How Technology is Informing Brand Image
by Arnab Dey Technology 06 April 2022
A lot of elements of life are influenced by advances in technology, to the point that it in fact would be odd not to be affected, hence a rise in the fantasy of living in a log cabin in the woods. Branding and marketing are no different.
There are new features hitting social media, a big platform for establishing a brand image, there are new payment methods being established that can affect businesses, and technology, in general, is becoming a lot more accessible, to the point that just about everyone can develop their own brand image if they fancy.
In this guide, we cover the increased need for a recognizable logo, the use of a business name generator, and other trends in modern technology that are affecting brands. Read on for our top picks of the biggest changes in branding due to technology.
Ways of How Technology is Informing Brand Image:
1. The newest influencers are CGI
More and more influencers on Instagram are turning out to be CGI. We say, “turning out to be” because some of them are indiscernible from real people.
The motives behind these CGI influencers can be all over the place. Some are simply people looking to improve their looks or appear as a different person, representing only themselves, and others are mascots for one particular business, showcasing their products and services as part of their everyday content and run by a team of social media managers.
It is for this reason that the need to develop a unique business name has only grown in vitality – luckily there are tools such as the Wix business name generator that can assist influencers beyond using CGI, by finding the name that will best differentiate themselves from competitors in their niche.
2. Marketing is getting “trendy”
The sudden burst in popularity of short-form video content has caused a lot of social media platforms to hastily integrate it into their sites and apps. In turn, this has been embraced by businesses and influencers as yet another means of enforcing their brand image.
Users are no longer paying attention to advertisements, having become aware and able to identify them with minimal engagement. This has caused a lot of businesses to change tactics.
Rather than showcasing the brand or product as the be-all and end-all of the advertisement, a lot of businesses are aiming to keep users engaged with entertaining short-form video content – which means following trends.
TikTok is the optimal example of this, where brand content can tap into communities and trends that cover concepts, sounds, genres, etc.
For example, a cleaning product can easily find a place in the #oddlysatisfying genre as people would like to see something dirty become clean. At the same moment, you’re showcasing the usefulness of your product.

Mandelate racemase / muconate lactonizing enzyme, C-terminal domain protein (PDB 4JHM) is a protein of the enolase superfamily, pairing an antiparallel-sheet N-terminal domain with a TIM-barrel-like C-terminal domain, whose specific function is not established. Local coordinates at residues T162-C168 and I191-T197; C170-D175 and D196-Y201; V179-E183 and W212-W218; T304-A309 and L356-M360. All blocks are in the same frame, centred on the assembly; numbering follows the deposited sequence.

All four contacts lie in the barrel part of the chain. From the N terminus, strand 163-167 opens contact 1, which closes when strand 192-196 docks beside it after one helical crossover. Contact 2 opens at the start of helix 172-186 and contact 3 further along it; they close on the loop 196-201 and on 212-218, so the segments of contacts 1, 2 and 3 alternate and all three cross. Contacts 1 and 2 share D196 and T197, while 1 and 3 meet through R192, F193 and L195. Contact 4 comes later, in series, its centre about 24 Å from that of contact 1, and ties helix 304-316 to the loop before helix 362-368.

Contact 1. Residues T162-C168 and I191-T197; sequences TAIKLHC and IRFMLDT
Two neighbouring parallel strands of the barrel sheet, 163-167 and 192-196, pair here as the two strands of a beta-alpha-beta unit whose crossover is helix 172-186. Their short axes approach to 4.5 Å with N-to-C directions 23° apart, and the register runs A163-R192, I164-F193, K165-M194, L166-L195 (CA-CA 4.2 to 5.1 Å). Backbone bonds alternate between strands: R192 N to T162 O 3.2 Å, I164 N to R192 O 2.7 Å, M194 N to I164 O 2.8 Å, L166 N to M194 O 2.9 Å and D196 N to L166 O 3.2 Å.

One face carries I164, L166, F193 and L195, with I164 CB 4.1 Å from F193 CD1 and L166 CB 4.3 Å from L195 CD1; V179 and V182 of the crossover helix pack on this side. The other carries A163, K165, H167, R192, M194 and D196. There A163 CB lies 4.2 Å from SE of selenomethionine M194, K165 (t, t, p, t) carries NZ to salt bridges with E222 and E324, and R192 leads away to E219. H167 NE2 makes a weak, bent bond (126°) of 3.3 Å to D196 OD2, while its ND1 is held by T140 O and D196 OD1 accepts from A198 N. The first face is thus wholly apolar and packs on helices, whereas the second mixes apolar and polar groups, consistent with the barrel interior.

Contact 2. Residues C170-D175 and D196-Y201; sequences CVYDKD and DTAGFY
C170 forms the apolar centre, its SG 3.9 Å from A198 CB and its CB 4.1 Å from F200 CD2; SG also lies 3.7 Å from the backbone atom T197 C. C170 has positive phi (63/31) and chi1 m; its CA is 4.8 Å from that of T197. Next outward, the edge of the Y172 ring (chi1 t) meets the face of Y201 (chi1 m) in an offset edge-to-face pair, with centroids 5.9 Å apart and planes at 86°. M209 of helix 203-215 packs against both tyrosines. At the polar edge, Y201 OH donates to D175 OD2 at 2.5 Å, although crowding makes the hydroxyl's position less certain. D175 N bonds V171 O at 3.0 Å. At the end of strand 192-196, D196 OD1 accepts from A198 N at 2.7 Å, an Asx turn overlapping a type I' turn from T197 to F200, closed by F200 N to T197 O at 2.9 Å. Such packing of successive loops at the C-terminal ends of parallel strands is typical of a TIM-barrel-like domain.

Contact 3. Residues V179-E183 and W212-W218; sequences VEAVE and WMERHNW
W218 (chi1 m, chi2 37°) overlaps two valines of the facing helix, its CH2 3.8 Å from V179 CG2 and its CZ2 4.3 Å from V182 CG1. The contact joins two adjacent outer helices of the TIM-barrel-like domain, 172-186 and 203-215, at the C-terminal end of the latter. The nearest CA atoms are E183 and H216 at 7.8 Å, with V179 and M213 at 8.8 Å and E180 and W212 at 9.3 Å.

There is also #TikTokmademebuyit or hauls, where products can be showcased as some of the best or most innovative products on the internet.
And of course, if you want to do a skit around We Don’t Talk About Bruno that fits your brand image, go for it.
3. Social media is the new storefront
Facebook and Instagram in particular, are making large moves to make social media a more retail oriented space. They are releasing a lot of features that are designed to make it easier for customers to buy directly from social media.
This comes after consumer habits showed that people were no longer window shopping, but mostly getting ideas on what they wanted to buy through social media.
So, Instagram has closed the gap between store and social media accounts by adding tags that feature the price and store location of items, so that customers can be transported straight to the item to checkout.
They also have released a feature that will allow Instagram influencers to better get in touch with affiliate marketers. The feature acts as a way to advertise your brand to businesses looking to make a brand deal, whether you’re an influencer telling the world “Commissions are open” or a business looking to advertise through social media. Brands can sift through influencers that meet their needs and demographic and get in touch.
4. VR will make everything immersive
The idea of VR and its effect on the everyman is slowly coming to fruition. At the moment, Facebook, or Meta, is pushing for it to be the next step in social media, telling us how we can conduct virtual meetings with colleagues and friends.
Elsewhere, developers in the gaming industry are trying to make a game that makes it worth it to buy this expensive piece of equipment.
But the point of VR is to make the internet immersive. That goes for travel, social media, entertainment, and, yes, even branding.
There might well be a future where behind-the-scenes content takes the user into the office of a brand, or into the room of an influencer when they’re live streaming. Current mascots like the M&Ms will enter your space in avatar form to personally ask you to buy M&Ms.